Numbers with Saskatchewan area codes seem to be the targets. Text messages appearing to be from the likes of SaskPower, Saskatoon Light & Power and Rogers claim to offer the recipient a refund.
In reality, the user is taken to a bogus page masquerading as an Interac e-transfer website where the person is prompted to enter personal banking information.
“Ultimately they’re so dynamic and so sporadic, that it’s nearly impossible for SaskTel or any other wireless provider to prevent these messages from coming through,” SaskTel’s external communications manager, Greg Jacobs, said.
In some cases, the scammers are not based in Canada, making them more difficult to track.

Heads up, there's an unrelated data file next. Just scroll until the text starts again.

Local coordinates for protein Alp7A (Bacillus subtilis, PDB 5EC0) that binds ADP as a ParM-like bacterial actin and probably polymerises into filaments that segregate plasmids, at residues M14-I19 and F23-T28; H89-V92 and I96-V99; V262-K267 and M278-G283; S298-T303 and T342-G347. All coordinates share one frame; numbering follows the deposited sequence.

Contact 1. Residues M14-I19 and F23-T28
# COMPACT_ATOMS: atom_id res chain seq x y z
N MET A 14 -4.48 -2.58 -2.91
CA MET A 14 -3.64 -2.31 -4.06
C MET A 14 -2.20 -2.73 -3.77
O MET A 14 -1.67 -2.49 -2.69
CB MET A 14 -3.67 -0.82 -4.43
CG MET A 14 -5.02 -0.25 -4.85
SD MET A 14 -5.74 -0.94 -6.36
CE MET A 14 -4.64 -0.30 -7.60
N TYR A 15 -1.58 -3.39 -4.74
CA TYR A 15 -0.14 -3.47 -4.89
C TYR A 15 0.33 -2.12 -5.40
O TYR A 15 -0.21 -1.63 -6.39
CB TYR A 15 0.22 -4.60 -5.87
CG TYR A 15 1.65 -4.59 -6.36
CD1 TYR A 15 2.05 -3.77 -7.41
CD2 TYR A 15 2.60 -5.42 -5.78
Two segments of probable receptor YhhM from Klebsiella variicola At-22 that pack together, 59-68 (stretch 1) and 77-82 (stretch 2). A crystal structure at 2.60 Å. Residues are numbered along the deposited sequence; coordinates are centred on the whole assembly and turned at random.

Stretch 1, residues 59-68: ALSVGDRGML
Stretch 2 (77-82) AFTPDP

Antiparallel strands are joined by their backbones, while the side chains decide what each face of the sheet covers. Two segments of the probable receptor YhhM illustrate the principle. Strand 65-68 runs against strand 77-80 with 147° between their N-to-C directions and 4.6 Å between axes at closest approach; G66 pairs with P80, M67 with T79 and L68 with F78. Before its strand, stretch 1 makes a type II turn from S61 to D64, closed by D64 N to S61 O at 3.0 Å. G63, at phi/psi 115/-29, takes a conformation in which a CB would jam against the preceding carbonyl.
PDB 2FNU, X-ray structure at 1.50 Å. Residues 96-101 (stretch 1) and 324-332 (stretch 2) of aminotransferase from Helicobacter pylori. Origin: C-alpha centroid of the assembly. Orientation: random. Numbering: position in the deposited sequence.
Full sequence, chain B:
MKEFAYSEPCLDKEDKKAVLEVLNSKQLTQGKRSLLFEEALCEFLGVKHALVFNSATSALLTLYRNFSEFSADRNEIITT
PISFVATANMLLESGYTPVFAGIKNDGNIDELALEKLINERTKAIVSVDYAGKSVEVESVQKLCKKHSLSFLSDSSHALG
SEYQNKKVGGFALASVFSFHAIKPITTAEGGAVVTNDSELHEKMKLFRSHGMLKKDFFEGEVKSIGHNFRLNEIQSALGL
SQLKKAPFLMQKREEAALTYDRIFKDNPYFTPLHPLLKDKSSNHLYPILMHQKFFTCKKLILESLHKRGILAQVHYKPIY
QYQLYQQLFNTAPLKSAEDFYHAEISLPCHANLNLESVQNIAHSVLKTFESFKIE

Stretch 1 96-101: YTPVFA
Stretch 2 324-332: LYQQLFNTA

Even if a wireless provider shuts down a number or an email address, scammers often transition to a new one, Jacobs said.
The perpetrators usually get access to the cell numbers by comprising a company database or using a legitimate service to send text messages in bulk, according to Jon Coller, chief information security officer at the University of Saskatchewan.
“Those SMS (short message service) providers are legitimate businesses, so it would be very difficult for a telecom company to block those providers without having a bigger impact on their customers,” Coller said.
Fake electronic transfer sites can be set up using prepaid credit cards or stolen credit card information, Coller said.
The City of Saskatoon and SaskPower never conduct financial transactions through text messaging.
People who encounter scam messages should contact their local police department or the Canadian Anti-Fraud Centre at 1-888-495-8501.